People today think of the 1950s as a time of conformity, consumerism, and cold-war paranoia, but there were plenty of people who rejected that cookie-cutter mindset. Not long after Jack Kerouac and Allen Ginsberg launched the Beat Generation in the United States, the young English playwright John Osborne penned a work called Look Back in Anger, which had its London premiere in 1956. Osborne's gritty drama was a textbook example of the "kitchen-sink realism" that pumped new counter-cultural energy into British art over the next few years – this was the first time an ironing board played a key supporting role in a hit play – and Osborne's reputation as an "angry young man" made those words the internationally known label for a whole generation of mad English males. This movement gained added momentum when the play came to Broadway in 1957 and reached the screen in 1958, starring Richard Burton and Mary Ure as a feuding couple (well before Burton's triumph in Who's Afraid of Virginia Woolf? in 1966) along with Gary Raymond as their flatmate (played by Alan Bates onstage) and Claire Bloom as another woman in their lives. The movie was the first feature by Tony Richardson, who also directed the stage production and went on to make such powerful working-class dramas as A Taste of Honey (1961) and The Loneliness of the Long Distance Runner (1962) as well as the 1963 hit Tom Jones, which won Academy Awards for Best Picture and Director. The main character of Look Back in Anger is Jimmy Porter, a part-time jazz trumpeter who supports himself and his wife, Alison, by running a candy stand in a marketplace near the run-down flat they share with Cliff, a friend. Although he's more educated than his blue-collar mates, Jimmy stays loyal to the working-class roots he shares with Cliff, venting his rage at society's upper strata through abusive rants about Alison's well-off family and verbal attacks on Alison herself. Alison is pregnant, but awareness of her marriage's fragility leads her to hide this from Jimmy and ask her doctor for an abortion, which he refuses even to discuss. Jimmy has his good points, including real affection for Alison when they manage to get on the same emotional wavelength, sometimes helped by a childish game where they pretend to be a bear and a squirrel. He's also fiercely devoted to Mrs. Tanner, the old cockney woman who provided the candy stall he operates. But his hostility can be explosive toward people he doesn't like, such as Alison's friend Helena, an actress who needs a place to stay while she prepares for a new play. Alison invites her to move in, making Jimmy so furious that he and Cliff barge into the theater where she's rehearsing and embarrass her in front of everyone. Things get worse when Alison goes to church with Helena instead of visiting Mrs. Tanner in the hospital, where she's lying gravely ill. Alarmed at the extent of Jimmy's all-encompassing anger, Helena calls Alison's father to come and rescue his daughter, and he soon arrives, taking Alison back to the family home. Returning from the hospital, Jimmy berates Helena so viciously that she slaps him – and then passionately kisses him, starting a love affair that reinvents the household with Helena in Alison's place. Feelings continue to run high as Cliff moves out, Alison returns after undergoing a new tragedy, and Helena grows increasingly ambivalent about her effect on the couple's lives. Subplots center on Alison's relationship with her befuddled father, a retired military man, and Jimmy's attempt to help an East Indian market vendor stave off the racism of a mean-spirited cop. It's said that Osborne based Look Back in Anger on his own unhappy marriage to a woman with little faith in his playwriting ambitions; if so, the play solved more than one problem for him, since he fell in love with Ure, who played Alison onstage and in the movie, and they married in 1957. Jimmy was played by Kenneth Haigh in the London and Broadway productions, but Richardson needed a star in order to finance the movie, which the British film industry regarded as too pungent for average tastes. Burton said yes as soon as the part was offered, motivated by his respect for Osborne, and by the role's antiestablishment views, and (paradoxically) by the prospect of working with a director who had a high-toned Oxford education. Burton's financial handlers were extremely upset, since appearing in Richardson's movie meant walking away from a highly profitable three-picture deal with Warner Bros., according to a Burton biography. This couldn't have bothered Warner Bros. much, since the studio gave funding to Richardson and handled the picture's US distribution, and it certainly didn't ruffle Burton, who was very pleased with his work, writing to his brother, "I am for the first time ever looking forward to seeing a film in which I play." Not everyone shared his enthusiasm – producer Harry Saltzman decided Burton had been "monumentally miscast" when the movie slumped at the box office – but the performance did much to revive his reputation, which was somewhat shaky at the time. Look Back in Anger also did a lot for Richardson, who set up his long-lasting Woodfall company (named after the street where Osborne and Ure lived) to produce the picture, which was fairly expensive for an art-house film. He prevailed on Osborne and screenwriter Nigel Kneale to open up the play a bit, adding some dialogue and characters (including Mrs. Tanner, played by Edith Evans, a legendary English actress) and setting several scenes in outside locations –the marketplace, a railway station, Helena's theater, Alison's family home, and more – so the movie wouldn't be claustrophobically confined to the Porter apartment. This notwithstanding, Richardson wrote in his autobiography that "the core of it remained as it should have done – a filmed play." In addition to making Osborne the most influential British playwright of his time, Look Back in Anger "defined a generation, provided a watershed in Britain's view of itself and brought [Osborne] into the public prints as a controversial, dangerous figure," as Burton biographer Melvyn Bragg wrote. The movie has sparked mixed reactions from the start; for instance, Burton wrote to his brother that "there isn't a shred of self-pity in my performance," while New York Times critic Bosley Crowther described Jimmy as "a conventional weakling, a routine crybaby." Apart from a few sentimental moments (the bear-and-squirrel game is a bit much) I don't think his performance hits one false note, and the other principal players are consistently fine. Ditto for Richardson's resolutely earthbound visual style. A milestone in both the Angry Young Man crusade and England's budding Free Cinema movement, Look Back in Anger is still riveting to watch. Producer: Harry Saltzman Director: Tony Richardson Screenplay: Nigel Kneale, with additional dialogue by John Osborne; based on Osborne's play Cinematography: Oswald Morris Film Editing: Richard Best Art Direction: Peter Glazier Cast: Richard Burton (Jimmy Porter), Claire Bloom (Helena Charles), Mary Ure (Alison Porter), Edith Evans (Mrs. Tanner), Gary Raymond (Cliff Lewis), Glen Byam Shaw (Colonel Redfern), Phyllis Neilson-Terry (Mrs. Redfern), Donald Pleasence (Hurst), Jane Eccles (Miss Drury), S.P. Kapoor (Kapoor), George Devine (Doctor), Walter Hudd (Actor), Anne Dickins (Girl A.S.M.), John Dearth (Pet Stall Man), Nigel Davenport (1st Commercial Traveller), Alfred Lynch (2nd Commercial Traveller), Toke Townley (Spectacled Man), Bernice Swanson (Sally). BW-100m. Letterboxed. Closed captioning. by David Sterritt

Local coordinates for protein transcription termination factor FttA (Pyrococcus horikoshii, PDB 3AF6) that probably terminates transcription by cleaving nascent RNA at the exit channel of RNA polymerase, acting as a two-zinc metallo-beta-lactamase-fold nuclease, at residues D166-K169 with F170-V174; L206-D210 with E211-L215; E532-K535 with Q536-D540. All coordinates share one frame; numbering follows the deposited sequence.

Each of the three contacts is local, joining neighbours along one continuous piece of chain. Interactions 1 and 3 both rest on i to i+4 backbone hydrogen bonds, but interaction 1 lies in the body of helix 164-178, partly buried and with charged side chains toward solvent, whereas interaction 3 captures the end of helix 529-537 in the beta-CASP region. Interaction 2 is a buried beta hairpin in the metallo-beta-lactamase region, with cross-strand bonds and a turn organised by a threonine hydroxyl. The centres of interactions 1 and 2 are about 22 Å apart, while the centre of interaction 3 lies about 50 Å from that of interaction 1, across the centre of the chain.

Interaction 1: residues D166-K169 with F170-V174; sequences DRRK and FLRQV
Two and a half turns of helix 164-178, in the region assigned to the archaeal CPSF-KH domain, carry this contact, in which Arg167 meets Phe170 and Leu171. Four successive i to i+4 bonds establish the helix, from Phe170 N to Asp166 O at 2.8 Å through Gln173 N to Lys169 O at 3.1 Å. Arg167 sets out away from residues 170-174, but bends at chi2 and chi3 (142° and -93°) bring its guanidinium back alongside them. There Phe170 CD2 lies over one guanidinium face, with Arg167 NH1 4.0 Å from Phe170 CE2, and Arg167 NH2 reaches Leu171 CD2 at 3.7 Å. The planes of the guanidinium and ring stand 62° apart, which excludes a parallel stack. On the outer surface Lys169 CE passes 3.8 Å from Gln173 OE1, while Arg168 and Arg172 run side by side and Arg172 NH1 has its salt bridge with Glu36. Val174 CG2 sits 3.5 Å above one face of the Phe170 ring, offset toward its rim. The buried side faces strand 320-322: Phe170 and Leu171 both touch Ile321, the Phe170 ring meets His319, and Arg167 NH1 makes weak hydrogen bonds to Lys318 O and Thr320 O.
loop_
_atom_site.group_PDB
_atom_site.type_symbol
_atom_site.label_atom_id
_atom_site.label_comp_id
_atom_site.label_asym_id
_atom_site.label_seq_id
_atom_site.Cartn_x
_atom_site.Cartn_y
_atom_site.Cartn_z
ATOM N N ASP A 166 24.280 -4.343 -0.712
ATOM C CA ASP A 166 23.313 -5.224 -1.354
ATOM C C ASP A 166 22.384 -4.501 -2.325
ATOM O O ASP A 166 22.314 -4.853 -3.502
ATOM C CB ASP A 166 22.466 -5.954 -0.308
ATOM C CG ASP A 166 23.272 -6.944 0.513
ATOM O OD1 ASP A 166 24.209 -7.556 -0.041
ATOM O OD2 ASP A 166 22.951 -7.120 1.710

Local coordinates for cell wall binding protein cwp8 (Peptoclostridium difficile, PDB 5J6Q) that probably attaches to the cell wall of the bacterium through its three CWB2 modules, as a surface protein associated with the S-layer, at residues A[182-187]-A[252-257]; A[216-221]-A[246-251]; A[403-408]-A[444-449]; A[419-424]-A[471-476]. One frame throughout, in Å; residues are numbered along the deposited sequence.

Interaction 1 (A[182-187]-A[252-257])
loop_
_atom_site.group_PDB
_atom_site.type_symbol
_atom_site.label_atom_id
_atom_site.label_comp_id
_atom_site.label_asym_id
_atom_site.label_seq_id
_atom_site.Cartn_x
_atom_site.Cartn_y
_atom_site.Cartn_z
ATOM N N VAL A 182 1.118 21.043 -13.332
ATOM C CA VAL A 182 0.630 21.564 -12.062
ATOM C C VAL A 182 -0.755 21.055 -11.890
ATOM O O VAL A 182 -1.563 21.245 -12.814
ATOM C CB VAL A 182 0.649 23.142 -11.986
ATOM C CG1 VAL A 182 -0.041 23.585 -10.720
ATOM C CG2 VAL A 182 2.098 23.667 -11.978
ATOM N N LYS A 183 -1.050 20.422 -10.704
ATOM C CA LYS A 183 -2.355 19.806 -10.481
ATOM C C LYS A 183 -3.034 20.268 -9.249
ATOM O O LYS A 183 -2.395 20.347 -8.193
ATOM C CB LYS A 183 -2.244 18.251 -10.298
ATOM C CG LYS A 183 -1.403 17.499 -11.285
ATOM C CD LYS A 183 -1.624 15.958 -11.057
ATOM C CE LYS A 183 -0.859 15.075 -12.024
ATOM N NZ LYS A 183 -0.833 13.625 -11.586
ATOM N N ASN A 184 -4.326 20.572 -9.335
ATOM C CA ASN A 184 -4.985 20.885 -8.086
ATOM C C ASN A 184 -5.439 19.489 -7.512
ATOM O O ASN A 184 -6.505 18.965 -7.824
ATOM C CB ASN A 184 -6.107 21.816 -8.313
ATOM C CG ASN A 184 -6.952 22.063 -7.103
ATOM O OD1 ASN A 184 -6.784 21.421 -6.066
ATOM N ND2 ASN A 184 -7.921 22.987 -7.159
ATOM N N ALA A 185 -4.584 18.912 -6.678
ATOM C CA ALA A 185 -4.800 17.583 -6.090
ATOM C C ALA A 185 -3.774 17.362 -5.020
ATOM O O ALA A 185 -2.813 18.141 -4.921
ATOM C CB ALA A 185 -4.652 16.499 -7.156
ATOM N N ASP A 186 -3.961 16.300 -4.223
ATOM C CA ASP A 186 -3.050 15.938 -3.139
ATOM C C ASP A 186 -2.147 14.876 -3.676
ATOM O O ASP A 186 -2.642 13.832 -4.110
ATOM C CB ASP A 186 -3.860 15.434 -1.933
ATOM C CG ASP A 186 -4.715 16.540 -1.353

Quotes